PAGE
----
Desmond Mgboh, Kano and Abdullahi Hassan, Zaria
chairman of Northern Elders Forum, Prof Ango Abdullahi, has opened up on their meeting recently with elders and stakeholders in Kano over the feud between Governor Abdullahi Ganduje and Emir Sanusi Lamido Sanusi, which resulted to the division of the old Kano Emirate into five.
In this interview, Ango told Sunday Sun that if the quarrel was not resolved as expected, what would be left to tame it would be constitutional means. Excerpts:
Recent Peace and Reconciliation meeting between the Emir of Kano, Muhammadu Sanusi 11 and Governor Abdullahi Ganduje has been expected for a long time, why did you decide to hold it now?
Well, let me start by saying that before we left Kano on Monday , I signed a press statement. That statement gave an update on this initiative, which took Northern Elders Forum to Kano in connection with the ongoing crises which some people said is between the government and the traditional institution of Kano, that was the reason, before taking that decision, we have been following the events that surrounded the matter for almost two years. In view of the fact that nobody of authoritative substance have waded into the crises to put it off as early as possible, it was left hanging for this long. That is why we held consultations within the Northern Elders Forum and decided that we should initiate an effort. This initial effort is for us to seek the truth as much as possible for Kano stakeholders, and this is precisely what this visit to Kano had achieved. We have been able to sit with prominent Kano stakeholders without going into details with their names. To see the genesis of this , the concerns of people and the efforts made by individuals and organizations were to bring this unfortunate thing to an end. I must emphasized here that some people must have thought that responsible Kano opinion had not done much and to our surprise we found out that a lot had been going on at the level of respected opinion of Sano State leaders. They have been trying as much as possible to really intervene and bring Kano back to its historical status of being a city of history, a city of responsible leadership , a city of commerce, a famous city in the world and for it to be seeing in the light of quarrels mainly on personal ground, it’s most unfortunate. That is why after extensive consultations of leaders both from within and outside Kano, we were encouraged at the Northern Elders Forum to go in and see which information we could gathered in terms of the genesis of the matter, mainly what are the things behind it. And I must say that the two days spent in Kano were most fruitful and in the press statement I signed , we acknowledged the very positive opinion of Kano leaders in terms of how much they are unhappy about what is going on in that city and more so in the state surprisingly, they also have a fair understanding on the implication of the crisis not only for Kano, but also for Northern states and to some extent to the country. This is what we discovered throughout the discussion with stakeholders in Kano. I must also mention here that this initiative of ours had led to some actions by the Federal Government. This is something to be honest with, we quietly discussed during our meeting that some leaders at a higher level than Kano ought to have intervened much earlier than now so that this matter could be brought into an amicable end.It is unfortunate that it has taken so long and it had to wait for a Non-governmental Organization and Civil Society Organization, Northern Elders Forum, to start before someone wakes up from sleep and say here is a committee set-up to look into the matter, even though we welcome it and we look forward to having a good interaction with the official government committee on the matter.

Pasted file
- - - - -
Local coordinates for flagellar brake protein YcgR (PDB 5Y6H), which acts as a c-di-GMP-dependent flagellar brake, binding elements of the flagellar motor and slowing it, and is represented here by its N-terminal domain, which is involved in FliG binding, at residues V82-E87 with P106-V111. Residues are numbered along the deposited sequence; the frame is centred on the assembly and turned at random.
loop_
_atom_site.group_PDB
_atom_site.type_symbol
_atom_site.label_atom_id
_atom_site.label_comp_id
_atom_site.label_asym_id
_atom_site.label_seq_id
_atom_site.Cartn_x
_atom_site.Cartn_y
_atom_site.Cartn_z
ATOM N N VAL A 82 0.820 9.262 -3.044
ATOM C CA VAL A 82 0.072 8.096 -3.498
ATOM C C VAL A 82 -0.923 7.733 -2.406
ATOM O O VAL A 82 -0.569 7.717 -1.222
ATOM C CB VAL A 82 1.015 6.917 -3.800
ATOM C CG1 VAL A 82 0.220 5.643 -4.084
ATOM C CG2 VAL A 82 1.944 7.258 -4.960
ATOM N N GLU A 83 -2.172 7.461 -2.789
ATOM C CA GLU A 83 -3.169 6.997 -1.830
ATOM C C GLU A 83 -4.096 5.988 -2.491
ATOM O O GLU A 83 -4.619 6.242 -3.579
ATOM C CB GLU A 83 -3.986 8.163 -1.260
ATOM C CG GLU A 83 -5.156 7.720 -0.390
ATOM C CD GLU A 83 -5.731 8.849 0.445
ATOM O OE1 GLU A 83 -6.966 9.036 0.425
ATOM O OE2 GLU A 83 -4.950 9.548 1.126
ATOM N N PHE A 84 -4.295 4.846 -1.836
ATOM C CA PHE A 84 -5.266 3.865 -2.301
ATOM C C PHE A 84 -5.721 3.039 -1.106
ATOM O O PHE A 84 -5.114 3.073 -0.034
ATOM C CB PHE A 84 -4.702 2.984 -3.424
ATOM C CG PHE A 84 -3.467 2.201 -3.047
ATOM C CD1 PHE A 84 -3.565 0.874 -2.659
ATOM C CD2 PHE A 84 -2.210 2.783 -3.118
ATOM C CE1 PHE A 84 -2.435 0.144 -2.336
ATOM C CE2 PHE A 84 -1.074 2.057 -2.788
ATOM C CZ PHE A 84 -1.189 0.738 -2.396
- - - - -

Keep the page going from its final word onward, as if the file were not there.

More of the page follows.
Why did you not start with the Council of the traditional rulers in the North, especially the Sultan of Sokoto and Shehu of Borno?
Let me admit to you that the main reason we delayed the commencement of the peace process was to avoid a situation where we will not be taking steps in consonance with the intension of our traditional leadership. We have always believed that traditional leadership at the highest level are concerned with this. They have at a point confirmed to us in the course of our interaction wwith them. It is only that we are not receiving the kind of listening ears of people that are directly responsible for what appears to be a political crisis. Because the whole issue in the crisis have been politicized unfortunately, and this is where the traditional rulers have to apply caution so as not to be caught in political crisis and struggle between politicians. Honestly, they have been working on it, but the only thing is that they go behind doors because they don’t want to be seen acting at the centre stage. Again we must commend their approach of maturity and decorum with hope that their effort will tally with our own, including those that are coming out from the government to finally resolve this matter.
What really makes the crisis so unique so much so it has taken this multi-dimensional approach to be solved?